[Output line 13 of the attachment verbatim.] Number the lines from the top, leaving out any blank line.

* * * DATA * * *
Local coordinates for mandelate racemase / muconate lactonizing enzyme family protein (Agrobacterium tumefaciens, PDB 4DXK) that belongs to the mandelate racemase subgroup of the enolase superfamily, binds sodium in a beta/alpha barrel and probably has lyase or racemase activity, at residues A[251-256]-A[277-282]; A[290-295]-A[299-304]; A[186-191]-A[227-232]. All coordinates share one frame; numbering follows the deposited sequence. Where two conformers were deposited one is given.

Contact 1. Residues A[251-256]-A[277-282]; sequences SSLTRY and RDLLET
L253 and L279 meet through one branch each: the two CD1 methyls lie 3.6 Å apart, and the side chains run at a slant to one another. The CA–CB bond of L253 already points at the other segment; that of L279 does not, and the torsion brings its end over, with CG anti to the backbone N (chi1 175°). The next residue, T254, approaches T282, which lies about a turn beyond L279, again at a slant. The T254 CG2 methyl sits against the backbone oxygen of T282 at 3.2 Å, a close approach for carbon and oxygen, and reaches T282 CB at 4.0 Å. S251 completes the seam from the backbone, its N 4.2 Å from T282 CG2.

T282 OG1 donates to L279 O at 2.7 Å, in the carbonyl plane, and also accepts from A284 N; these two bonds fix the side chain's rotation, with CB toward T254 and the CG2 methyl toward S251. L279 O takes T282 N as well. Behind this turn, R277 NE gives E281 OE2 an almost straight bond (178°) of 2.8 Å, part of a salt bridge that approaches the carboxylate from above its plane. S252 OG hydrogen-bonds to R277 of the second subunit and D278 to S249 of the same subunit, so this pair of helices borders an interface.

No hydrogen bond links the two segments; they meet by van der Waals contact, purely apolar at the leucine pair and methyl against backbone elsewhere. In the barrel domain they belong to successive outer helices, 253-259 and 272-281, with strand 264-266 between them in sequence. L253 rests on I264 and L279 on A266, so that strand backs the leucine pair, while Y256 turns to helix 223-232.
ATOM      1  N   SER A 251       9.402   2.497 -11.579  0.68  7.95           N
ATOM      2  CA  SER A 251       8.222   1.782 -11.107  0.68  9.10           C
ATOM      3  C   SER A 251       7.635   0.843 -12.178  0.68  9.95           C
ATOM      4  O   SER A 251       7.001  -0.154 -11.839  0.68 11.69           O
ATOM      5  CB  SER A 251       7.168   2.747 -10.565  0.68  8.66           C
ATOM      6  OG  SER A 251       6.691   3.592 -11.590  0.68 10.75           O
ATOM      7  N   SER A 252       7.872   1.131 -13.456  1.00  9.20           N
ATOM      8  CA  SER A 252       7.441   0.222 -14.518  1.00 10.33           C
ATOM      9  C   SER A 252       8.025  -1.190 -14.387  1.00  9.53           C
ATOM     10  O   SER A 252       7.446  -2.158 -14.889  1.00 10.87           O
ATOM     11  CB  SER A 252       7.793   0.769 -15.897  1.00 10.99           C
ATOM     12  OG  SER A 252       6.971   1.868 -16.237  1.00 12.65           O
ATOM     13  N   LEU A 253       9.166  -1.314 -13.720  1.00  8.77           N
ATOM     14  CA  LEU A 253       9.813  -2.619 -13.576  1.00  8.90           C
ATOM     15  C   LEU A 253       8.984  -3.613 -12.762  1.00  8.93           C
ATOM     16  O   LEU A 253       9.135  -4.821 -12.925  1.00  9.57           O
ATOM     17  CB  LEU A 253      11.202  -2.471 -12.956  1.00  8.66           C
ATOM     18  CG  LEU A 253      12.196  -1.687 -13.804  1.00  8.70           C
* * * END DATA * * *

ATOM      8  CA  SER A 252       7.441   0.222 -14.518  1.00 10.33           C